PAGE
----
Scott Wilson-Browne continues to surprise and delight craft beer fans with his prolific output of unconventional and extreme, some may say exaggerated, beers from his Red Duck brewery.
A year after moving to his new brewery on the outskirts of Ballarat in Victoria, the adventurous brewer continues to produce a reputable core range of traditional to-style beers while regularly releasing crafty experiments in extreme brewing.
One such recent release is Hop Bach, a collaboration with Danish brewer Anders Kissmeyer, a former Carlsberg brewmaster and co-founder of Norrebrø Bryghus, who recently established his own company, Kissmeyer Beer & Brewing. Anders joined Scott at Red Duck during March this year to brew three beers together, which were released earlier this month: Hop Back, Rebellion Strong Pale Ale and a Belgian Lambic Golden Ale called Gnaume.
Hop Bach is a double IPA with a hefty 9.8% alcohol by volume. This big beer incorporates the use of 25 different (and undeclared) hops. Two of the hops were used for bittering and the rest were used to create a smacking big hop aroma and flavour, then all 25 hops were used to later dry hop the beer.
Elegantly bottled in 750ml bottles and sealed by green wax and a flip-top lid, only 650 are available. This very limited beer has been sold through the Red Duck cellar door, specialist craft beer shops and beer-centric restaurants. By the time this article is published I expect that all will be sold and any remaining bottles will be very hard to track down, such is the current popularity of collaboration brews and highly hopped imperial ales.
Hop Bach pours a deep copper-orange colour with a very cloudy appearance and a small and creamy white head. Expecting a robust and sharp aroma from such a big hoppy beer, it is surprisingly soft of the nose. The earthy characteristics of American and English hops dominate, suggesting at least Centennial, Cascade and Chinook, possibly even Fuggles, have been thrown into Hop Back. The aroma develops into a basket full of tropical fruits and there’s even elements of a pungent cheese.
As soon as this beer hits your mouth, the multitudes of hops become very evident as layers of flavours wash over the tongue. The hops do work in symphony, which is no accident, as the beer’s label explains:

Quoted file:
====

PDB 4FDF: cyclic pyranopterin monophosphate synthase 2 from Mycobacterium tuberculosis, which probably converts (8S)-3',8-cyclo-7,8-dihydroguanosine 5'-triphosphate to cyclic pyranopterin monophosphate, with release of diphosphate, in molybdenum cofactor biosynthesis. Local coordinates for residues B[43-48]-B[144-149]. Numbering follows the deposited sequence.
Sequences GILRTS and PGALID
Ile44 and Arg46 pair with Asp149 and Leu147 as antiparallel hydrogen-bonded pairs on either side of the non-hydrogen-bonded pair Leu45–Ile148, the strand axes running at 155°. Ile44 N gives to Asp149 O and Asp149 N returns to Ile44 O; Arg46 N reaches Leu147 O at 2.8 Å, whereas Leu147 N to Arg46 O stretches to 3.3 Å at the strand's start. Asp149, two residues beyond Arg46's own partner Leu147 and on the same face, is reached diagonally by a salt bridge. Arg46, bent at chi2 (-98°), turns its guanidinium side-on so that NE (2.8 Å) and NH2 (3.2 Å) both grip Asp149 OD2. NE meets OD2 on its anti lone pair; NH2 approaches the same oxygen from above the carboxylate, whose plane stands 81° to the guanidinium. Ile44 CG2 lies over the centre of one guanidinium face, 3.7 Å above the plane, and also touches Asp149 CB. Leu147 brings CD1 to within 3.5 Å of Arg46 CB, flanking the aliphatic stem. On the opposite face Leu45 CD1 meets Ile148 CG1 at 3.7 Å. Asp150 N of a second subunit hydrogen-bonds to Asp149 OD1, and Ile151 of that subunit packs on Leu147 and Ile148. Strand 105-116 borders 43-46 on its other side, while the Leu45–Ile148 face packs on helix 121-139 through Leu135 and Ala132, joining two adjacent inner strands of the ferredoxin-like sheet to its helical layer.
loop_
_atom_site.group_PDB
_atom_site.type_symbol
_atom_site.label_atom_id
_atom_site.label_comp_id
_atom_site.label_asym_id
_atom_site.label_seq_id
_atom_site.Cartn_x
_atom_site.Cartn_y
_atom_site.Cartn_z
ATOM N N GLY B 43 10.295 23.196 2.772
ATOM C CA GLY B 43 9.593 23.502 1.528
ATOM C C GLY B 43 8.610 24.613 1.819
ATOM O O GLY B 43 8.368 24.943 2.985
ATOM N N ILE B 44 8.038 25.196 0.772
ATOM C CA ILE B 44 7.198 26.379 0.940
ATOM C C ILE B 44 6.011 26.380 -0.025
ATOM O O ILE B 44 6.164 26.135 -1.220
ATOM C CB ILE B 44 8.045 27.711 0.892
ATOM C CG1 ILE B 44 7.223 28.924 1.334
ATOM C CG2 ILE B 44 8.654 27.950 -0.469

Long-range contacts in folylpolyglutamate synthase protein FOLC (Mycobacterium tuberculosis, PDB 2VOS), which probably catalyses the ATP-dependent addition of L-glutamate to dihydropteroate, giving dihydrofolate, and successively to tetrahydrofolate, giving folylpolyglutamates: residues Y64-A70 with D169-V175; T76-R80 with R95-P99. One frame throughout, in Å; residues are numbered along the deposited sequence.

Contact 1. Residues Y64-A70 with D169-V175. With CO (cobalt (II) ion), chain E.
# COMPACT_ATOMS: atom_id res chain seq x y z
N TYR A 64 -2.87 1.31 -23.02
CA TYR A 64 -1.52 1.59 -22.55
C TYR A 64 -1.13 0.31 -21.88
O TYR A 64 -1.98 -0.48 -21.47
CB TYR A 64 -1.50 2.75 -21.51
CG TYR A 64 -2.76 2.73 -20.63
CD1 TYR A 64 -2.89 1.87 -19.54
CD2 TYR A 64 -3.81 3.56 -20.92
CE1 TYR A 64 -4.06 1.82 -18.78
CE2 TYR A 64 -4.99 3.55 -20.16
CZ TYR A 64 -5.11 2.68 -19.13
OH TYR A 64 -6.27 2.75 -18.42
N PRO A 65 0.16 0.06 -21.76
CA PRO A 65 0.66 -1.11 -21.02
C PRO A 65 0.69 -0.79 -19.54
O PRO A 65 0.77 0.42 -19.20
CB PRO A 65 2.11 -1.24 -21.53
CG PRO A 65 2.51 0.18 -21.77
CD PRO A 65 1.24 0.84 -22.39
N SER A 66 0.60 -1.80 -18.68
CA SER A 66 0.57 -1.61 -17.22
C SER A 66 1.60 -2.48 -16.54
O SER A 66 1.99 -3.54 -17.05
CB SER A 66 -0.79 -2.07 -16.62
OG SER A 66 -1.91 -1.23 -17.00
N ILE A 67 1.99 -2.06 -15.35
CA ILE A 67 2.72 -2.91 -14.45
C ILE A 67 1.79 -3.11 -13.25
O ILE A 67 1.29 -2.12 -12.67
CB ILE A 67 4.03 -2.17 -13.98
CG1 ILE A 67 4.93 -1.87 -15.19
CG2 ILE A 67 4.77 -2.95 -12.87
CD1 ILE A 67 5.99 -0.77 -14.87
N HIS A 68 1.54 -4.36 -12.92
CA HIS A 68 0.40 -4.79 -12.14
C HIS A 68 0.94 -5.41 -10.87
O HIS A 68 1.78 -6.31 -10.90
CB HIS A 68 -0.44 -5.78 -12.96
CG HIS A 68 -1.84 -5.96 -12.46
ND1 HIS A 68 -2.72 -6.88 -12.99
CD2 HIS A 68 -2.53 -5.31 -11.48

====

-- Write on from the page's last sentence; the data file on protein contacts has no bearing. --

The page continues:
“There are more hops that we could have used, but for this bitter sweet harmony, we carefully picked as many as worked together.”
The hops are big but the malt profile is just as weighty. The taste is deeply complex, dominated by those aroma-present tropical fruits like mango and pineapple, as well as oranges and some lemongrass on top of a little caramel sweetness. Each ship offers something different to taste, granted by the number of components that make up this beer.
Hop Bach is a soft and smooth drinking experience that belies its specifications. It maintains the drinkability of a regular IPA, unlike many high alcohol and extreme beers that evoke the experience of spirits or a fortified wine. This is achieved through a full and well rounded malt body providing a silky mouthfeel that does not suffer from becoming syrupy or sticky. The 10% alcohol has also been masterfully cloaked, leaving a warming impact without any hint of burn on the nose or throat.
In comparison to the Sierra Nevada Hoptimum, which many Aussie craft beer fans will be familiar with the since it arrived on our shores earlier this year, Hop Bach is much more gentle and easy to savour. It doesn’t smack you in the face with hops and alcohol but lingers long and hoppy without being overly bitter.
Hop Bach has divided the beer nerds who have rated and reviewed this beer online and through social media. Some find pure delight in its richness whilst others believe the beer is not well balanced and its complexity is misshapen. Such a description from those detractors fits perfectly with the beer’s name sake, Johann Sebastian Bach, a composer associated with a period of music and art that is categorised by a word meaning “rough or imperfect pearl”.
Just like music of the baroque composers, for which Bach remains the most famous proponent, this beer will be for drinkers of a certain taste. It is a brewing symphony that may not make sense in parts and may seem out-of-tune to unfamiliar palates, while also a compositional delight to fans of the style.
Currently, Scott is in California discovering the latest American craft beers as well as collaborating on a gooseberry Gose brew with the Marin Brewing Company (the Larkspur based offshoot of Moylan’s Brewery). Unfortunately, it is unlikely the packaged Gose will reach Australia, with Scott hoping that at least a keg will be sent down under.
For 2013, Scott has declared an ambitious target to compose and commercially release 50 new beers. Whether his new beers come from the classical, baroque or romantic era is currently unknown, but it is certain that this good beer symphony is far from finished.